A Dead Girl and a Sick Woman

Read: Matt. 9:18-26; Mark 5:21-43

Little girl . . . arise. (Mark 5:41)

This section of Matthew recounts two intertwined miracles. In both cases Jesus is not contaminated by contact with the unclean (a bleeding woman and a corpse), but instead is the source of healing and life.

Mark describes the scene at Jairus’s home in exquisite detail. Jesus approached the dead girl, took her by the hand and said, “Talitha cumi,” that is, “Little girl . . . arise!” (Mark 5:41). Jesus spoke in Aramaic, the people’s heart language. When he summoned this child back to life, Jesus called out to her heart. These words must have made a great impression upon the disciples who witnessed them because decades later when Peter came to tell Mark the story, he wrote them down verbatim.

But this is more than just a wonderful story. It is a sign pointing to the nature of God’s kingdom. It’s just not right that we live in a world where children die. Things like sickness and hunger and war and death don’t belong here. These horrible things come to us in the wake of humanity’s sin, but they cannot finally remain where God is. They were not part of God’s original creation; and they won’t be part of his kingdom when it comes in its fullness.

So kingdom miracles offer us a glimpse of the shalom of heaven and the world to come. And these signs serve as a preview of coming attractions. Because one day the Lord will take you by the hand, and say, “Child, get up.” And you will! —David Bast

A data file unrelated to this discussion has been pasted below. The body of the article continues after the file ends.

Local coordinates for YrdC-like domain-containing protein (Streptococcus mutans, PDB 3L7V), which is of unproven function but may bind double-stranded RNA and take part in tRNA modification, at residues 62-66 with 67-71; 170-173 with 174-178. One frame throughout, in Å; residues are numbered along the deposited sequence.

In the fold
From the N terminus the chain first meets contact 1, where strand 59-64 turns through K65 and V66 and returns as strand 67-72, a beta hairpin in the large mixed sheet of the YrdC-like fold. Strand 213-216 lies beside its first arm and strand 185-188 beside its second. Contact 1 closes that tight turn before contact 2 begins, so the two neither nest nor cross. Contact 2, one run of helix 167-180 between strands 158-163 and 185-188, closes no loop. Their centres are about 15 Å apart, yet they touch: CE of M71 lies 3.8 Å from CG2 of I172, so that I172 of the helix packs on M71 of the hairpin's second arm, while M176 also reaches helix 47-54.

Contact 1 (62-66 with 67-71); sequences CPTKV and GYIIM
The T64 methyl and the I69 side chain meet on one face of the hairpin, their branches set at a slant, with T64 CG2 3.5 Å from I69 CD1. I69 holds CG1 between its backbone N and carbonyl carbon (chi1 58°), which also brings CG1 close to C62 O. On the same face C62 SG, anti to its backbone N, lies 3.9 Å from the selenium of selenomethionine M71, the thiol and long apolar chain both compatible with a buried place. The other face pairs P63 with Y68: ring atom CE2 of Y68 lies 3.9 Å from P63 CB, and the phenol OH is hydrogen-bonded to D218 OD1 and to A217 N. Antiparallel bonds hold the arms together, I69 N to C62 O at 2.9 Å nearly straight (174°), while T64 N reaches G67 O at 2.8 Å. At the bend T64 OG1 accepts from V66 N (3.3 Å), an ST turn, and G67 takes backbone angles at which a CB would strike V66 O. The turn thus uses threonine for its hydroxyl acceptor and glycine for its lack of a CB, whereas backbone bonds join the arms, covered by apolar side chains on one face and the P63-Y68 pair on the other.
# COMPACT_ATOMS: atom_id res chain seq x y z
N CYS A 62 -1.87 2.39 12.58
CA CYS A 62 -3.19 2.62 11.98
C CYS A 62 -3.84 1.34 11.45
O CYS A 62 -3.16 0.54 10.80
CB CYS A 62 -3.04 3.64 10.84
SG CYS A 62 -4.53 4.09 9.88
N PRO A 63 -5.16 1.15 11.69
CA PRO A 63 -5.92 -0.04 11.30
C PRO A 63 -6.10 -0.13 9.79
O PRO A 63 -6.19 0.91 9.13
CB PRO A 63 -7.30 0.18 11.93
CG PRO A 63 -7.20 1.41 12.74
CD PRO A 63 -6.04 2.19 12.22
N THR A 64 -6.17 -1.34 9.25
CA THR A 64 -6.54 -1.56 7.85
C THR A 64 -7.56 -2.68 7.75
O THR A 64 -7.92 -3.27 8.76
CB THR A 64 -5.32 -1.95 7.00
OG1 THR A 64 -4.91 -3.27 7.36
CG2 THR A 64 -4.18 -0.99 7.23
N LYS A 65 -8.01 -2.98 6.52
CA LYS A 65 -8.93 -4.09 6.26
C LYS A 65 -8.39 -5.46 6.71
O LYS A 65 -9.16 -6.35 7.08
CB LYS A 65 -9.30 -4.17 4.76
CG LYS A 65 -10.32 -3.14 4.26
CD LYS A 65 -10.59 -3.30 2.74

As you pray, give thanks for the promise of life and the new creation.

About the Author

david bast

Rev. Dave Bast retired as the President and Broadcast Minister of Words of Hope in January 2017, after 23 years with the ministry. Prior to his ministry and work at Words of Hope, Dave served as a pastor for 18 years in congregations in the Reformed Church in America. He is the author of several devotional books. A graduate of Hope College and Western Theological Seminary, he has also studied at both the Fuller and Calvin seminaries. Dave and his wife, Betty Jo, have four children and four grandchildren. Dave enjoys reading, growing tomatoes, and avidly follows the Detroit Tigers.


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